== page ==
Sell new seed varieties, firms asked

Monday May 30 2016

Farmers receive maize and beans seeds at Lonkurate area in Samburu Central Sub-county.

Farmers receive maize and beans seeds at Lonkurate area in Samburu Central Sub-county. Crop researchers have challenged local seed companies to fast-track production of newly released seeds to help smallholder farmers boost their crops production. PHOTO | JOHNSTON KETI | NATION MEDIA GROUP 

By LEOPOLD OBI
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Regional crop researchers have challenged local seed companies to fast-track production of newly released seeds to help smallholder farmers boost production.

The scientists noted that most seed companies still sell seeds that were developed as far as 10 years ago while delaying the production of newly developed seeds that are tolerant to prevailing climatic conditions.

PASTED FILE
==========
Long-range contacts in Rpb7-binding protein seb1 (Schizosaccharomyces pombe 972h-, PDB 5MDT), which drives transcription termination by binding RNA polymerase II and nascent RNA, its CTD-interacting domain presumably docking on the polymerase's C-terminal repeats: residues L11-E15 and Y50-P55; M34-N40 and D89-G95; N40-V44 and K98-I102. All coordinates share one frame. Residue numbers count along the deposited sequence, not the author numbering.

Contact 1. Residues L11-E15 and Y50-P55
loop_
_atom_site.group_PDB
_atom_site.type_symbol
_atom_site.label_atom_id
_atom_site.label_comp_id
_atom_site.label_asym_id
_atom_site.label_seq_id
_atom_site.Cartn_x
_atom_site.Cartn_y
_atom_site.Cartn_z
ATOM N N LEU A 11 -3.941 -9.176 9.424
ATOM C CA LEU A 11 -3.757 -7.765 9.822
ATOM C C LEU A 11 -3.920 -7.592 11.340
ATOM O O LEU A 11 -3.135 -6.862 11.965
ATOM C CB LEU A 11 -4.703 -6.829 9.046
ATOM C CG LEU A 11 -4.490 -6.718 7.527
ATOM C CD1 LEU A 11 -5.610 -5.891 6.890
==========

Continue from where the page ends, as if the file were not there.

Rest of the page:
Dr Moses Siambi, regional director of International Crops Research Institute for the Semi-Arid Tropics, asked the companies to do away with outdated seeds.

Outdated crop varieties were responsible for dwindling yields and rise in diseases.

“We have developed several seed varieties for the dry land areas but farmers cannot access them.

Kari Mtama1 sorghum variety, for instance, was developed here in Kenya and farmers in Tanzania and Malawi accessed them almost the same year, yet it has not reached our farmers five years later,” Dr Siambi said during the African Seed Trade Association conference held in Nairobi recently.

KEEP FARMERS WAITING

Three varieties resistant to Maize Lethal Necrosis Disease released by CYMMIT last year are already available in Uganda and Tanzania markets, as local seed companies keep farmers waiting.

“As scientists, our duty is to research and come up with new crop varieties which we pass to seed companies. It is the companies’ mandate to multiply the seeds and market the varieties to farmers.” said Dr BM Prasana, the director global maize program at CYMMIT.

Dr Victor Sefa, a researcher at World Vegetable Centre, also urged the companies to provide farmers with seeds in smaller packages to make them affordable.

“It is also important that the companies offer extension services so that farmers are empowered to attain higher yields.”